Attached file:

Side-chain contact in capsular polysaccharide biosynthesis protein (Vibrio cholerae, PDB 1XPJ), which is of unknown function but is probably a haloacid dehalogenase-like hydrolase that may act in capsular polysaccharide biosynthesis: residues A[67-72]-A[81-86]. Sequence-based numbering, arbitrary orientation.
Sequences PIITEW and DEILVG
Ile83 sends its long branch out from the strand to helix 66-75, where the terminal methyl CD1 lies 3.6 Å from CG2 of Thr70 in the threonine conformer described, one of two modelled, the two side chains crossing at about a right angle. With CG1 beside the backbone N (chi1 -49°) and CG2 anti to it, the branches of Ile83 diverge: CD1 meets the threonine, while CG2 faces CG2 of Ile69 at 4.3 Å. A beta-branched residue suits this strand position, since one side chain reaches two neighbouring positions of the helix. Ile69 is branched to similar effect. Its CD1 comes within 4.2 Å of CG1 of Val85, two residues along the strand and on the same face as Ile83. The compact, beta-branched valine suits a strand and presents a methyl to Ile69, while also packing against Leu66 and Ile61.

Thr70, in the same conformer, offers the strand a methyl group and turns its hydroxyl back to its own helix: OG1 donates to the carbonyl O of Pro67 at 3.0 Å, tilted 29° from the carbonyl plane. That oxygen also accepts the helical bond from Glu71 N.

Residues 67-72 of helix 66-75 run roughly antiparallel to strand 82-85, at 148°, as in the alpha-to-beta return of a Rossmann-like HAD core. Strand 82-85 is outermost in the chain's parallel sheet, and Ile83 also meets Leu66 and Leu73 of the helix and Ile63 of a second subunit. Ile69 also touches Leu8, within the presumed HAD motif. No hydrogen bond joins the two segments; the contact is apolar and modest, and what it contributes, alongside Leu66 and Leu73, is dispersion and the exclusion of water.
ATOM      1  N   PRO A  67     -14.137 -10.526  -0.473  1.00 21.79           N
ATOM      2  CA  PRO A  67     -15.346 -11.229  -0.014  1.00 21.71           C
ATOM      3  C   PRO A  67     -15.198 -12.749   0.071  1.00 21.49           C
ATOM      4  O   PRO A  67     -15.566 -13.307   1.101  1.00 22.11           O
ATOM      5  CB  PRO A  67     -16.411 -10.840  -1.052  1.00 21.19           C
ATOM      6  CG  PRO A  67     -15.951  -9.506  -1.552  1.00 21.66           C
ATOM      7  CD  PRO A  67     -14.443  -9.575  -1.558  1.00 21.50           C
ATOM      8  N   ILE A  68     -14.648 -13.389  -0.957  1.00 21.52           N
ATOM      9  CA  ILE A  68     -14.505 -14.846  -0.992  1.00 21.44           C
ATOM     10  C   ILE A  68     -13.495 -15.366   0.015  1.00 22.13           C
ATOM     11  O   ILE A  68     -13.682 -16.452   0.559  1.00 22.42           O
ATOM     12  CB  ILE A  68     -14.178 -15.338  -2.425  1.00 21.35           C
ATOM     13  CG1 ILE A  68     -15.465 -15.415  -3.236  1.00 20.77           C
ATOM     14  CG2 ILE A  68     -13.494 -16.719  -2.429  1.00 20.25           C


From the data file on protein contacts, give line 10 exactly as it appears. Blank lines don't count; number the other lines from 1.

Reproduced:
ATOM      5  CB  PRO A  67     -16.411 -10.840  -1.052  1.00 21.19           C